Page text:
Angler Killed In Sinclair Boat Accident
Middle Georgia fisherman Tony King dies after being thrown from boat on windy, rough day on Lake Sinclair.
On Friday, March 11, members of the Macon Pro Casters bass-fishing club were on Lake Seminole for a weekend outing. Club President Tony King was across the state on Lake Sinclair, preparing for a tournament in the Bulldog Division of the Wal-Mart BFL. Nobody knew that the day would turn tragic for a seasoned boater and angler.
Tony, 46, of Macon, was killed when he was ejected from his Ranger 521 VX after hitting a large wave. According to WRD Ranger First Class Vernell Jackson, Tony’s face was bruised.
Tony’s lifevest was found inside the boat, and the kill switch on his motor wasn’t activated.
The boat was equipped with a Hotfoot throttle, which works similar to that in a car. When the operator presses down on the pedal, the boat speeds up, when the foot is off the pedal, it idles. The boat quickly slowed after Tony fell out.
Tony was practice fishing the day before the tournament. Winds gusting to more than 40 miles an hour had turned conditions on Georgia lakes hazardous.
Friends Tom Hamlin and Troy Pickett said club members were shocked to hear news of the accident. Tony was an experienced angler and had been operating a boat for years, according to Tom.
“Tony wasn’t the kind of guy to do anything reckless, and he has been in conditions a lot worse than that,” Tom said.
Troy agreed, saying, “He was a good boat driver. I have never known him to do anything reckless. ”
An accident report from the Georgia DNR shows that Tony was probably going less than 40 mph and his boat sustained little damage.
“It just sounded like a freak thing you probably couldn’t duplicate in a million years,” Tom said.
According to eyewitness Walter Rutledge, of Sparta, Tony’s boat was traveling west, coming from behind an island south of Sinclair Marina. When he went from calm water to rough water, a wave slammed into the Ranger, sending Tony overboard.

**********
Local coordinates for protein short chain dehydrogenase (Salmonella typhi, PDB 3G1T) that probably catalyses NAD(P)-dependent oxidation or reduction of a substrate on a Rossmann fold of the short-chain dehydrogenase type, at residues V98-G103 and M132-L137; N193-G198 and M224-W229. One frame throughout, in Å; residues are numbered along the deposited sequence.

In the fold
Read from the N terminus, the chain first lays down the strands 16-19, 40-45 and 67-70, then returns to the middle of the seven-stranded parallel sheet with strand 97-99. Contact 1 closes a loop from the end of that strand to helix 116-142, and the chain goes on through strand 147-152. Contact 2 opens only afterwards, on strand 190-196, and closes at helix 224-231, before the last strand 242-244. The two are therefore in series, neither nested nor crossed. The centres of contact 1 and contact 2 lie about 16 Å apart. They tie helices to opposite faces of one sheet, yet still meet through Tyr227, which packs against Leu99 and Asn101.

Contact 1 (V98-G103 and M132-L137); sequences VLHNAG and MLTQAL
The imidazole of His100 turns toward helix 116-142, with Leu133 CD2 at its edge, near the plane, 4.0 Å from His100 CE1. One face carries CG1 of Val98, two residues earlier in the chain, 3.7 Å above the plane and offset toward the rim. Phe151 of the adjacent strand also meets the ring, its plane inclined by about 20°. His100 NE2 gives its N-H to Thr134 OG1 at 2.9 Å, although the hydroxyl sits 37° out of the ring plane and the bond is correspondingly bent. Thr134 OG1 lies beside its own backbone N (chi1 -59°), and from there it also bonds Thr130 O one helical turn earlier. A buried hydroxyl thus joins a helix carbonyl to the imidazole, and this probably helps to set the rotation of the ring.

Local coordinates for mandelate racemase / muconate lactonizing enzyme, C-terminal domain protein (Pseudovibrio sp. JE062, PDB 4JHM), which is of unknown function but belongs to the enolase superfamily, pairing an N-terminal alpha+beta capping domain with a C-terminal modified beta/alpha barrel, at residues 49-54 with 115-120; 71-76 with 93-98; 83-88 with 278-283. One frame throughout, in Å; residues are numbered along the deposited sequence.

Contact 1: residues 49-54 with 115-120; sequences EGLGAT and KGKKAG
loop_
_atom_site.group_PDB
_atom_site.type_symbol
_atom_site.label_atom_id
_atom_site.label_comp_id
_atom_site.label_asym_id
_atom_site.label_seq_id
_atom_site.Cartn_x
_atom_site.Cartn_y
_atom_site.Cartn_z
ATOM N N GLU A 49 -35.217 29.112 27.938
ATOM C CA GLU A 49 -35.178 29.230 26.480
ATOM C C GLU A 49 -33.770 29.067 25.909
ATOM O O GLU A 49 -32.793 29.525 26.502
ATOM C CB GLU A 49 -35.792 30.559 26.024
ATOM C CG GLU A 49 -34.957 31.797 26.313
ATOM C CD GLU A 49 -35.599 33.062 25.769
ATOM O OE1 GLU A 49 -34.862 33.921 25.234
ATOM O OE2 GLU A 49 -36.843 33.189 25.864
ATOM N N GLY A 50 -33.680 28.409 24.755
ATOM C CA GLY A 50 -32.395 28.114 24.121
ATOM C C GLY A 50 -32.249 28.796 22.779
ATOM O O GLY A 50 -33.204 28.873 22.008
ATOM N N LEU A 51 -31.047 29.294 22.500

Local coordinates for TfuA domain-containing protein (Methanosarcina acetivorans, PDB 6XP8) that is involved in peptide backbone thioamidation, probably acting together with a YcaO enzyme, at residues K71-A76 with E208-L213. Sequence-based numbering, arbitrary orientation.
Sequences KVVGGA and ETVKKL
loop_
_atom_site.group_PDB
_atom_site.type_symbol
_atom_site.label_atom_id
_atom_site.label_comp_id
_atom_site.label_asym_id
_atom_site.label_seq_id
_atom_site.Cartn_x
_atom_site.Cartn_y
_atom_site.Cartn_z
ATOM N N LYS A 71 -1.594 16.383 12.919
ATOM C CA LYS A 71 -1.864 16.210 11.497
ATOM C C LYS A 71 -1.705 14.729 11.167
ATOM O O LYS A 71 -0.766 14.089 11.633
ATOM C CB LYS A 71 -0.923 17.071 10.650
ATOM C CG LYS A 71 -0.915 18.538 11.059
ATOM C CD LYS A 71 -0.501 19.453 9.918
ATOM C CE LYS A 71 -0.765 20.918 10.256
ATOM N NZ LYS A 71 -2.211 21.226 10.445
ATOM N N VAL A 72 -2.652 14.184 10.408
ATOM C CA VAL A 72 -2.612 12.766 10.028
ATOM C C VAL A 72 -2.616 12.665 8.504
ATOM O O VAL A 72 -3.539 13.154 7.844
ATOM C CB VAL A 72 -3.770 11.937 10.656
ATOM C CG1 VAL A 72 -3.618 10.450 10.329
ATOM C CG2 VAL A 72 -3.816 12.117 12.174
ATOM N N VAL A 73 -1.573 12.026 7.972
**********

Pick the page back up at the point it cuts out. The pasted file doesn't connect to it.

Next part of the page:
“I just happened to be looking at the boat when he came out of it,” Walter said.
After trying unsuccessfully to flag down another boat in the area, Walter put his own boat in the water and went to help. The pontoon boat had a cover on it and had not been started in quite a while, so it took Walter a few minutes to get to where he had seen Tony. Each time Walter stopped his pontoonboat to try to get to Tony, the wind and extemely strong current would push him farther away. By the time he located Tony, it was too late.
Another boater who went through the same area only minutes before Tony’s accident said the sun was blinding. Tom and Troy speculated that in fighting the sun’s glare, Tony put his head close to the console. When the wave hit, they believe Tony’s head was hit by the console or another part of the boat, knocking him unconscious before he fell into the water.
Both men said the practice of running close to the bank in rough water is something many Sinclair anglers do, and both have gone behind the same island where Tony’s accident occurred to get out of bad conditions.
“The water right there was 4 or 5 feet deep,” Tom said. “But he could have stood up.
“If he had been wearing a vest that would keep him upright or if someone had been with him, we would probably be kidding him about getting thrown out of the boat.”
Troy said Tony was a kind man, but full of vigor. “He would give you anything in the world if you needed it, but he was a scrapper,” Troy said. “He wasn’t the kind to give up.”
Tony and Troy fished together frequently. Troy, who joined the Pro Casters after moving from Florida, said the club is a great social-gathering place for bass fishermen.
He recalled a July weekend at Lake Russell when he and Tony found schooling bass under a bridge and had a ball catching them.
“We fished with Pop-Rs under a bridge until our arms fell off,” Troy laughed. “We were the only guys who weren’t burned to a crisp, and we had a bunch of fish.”
Troy and Tom said Tony’s accident should be a wake-up call, not just to tournament fishermen, but anglers everywhere. Both men agreed that the incident is a clear indicator of how fast things can go wrong on the water.
“We always preach safety first, safety first, safety first at our club events,” Tom said. “But sometimes we get lazy about putting on a lifevest when we’re running the big motor.”
Troy agreed, saying many fishermen take their vests off once they reach the first fishing hole and never put it back on. Under BFL rules, anglers must wear lifevests whenever the outboard motor is being used.
“During tournaments, you have to wear it when you’re running the combustion motor,” Troy said. “Sometimes when I practice, I’m bad about leaving it off. We all are.”
By Georgia law, a boat must have a lifevest on board for each passenger. Each boat must also carry a Coast Guard-approved, throwable floatation device. However, even though a vessel must have a lifevest for each person on board, passengers in a boat don’t have to wear one.
Troy suggested it might be time for a law change regarding boating safety in Georgia. “Maybe they need to make it mandatory, like wearing your seatbelt when you drive your car,” Troy said.
Tony is survived by his wife Deloris, and son Anthony. Other living relatives include Matt and Mary Maddox of Bonaire, Cathy and Lew Chastain of Bonaire, Mike and Michelle King of Macon, Andy and Sherry King of Warner Robins, and Terrell and Brenda King of Butler.
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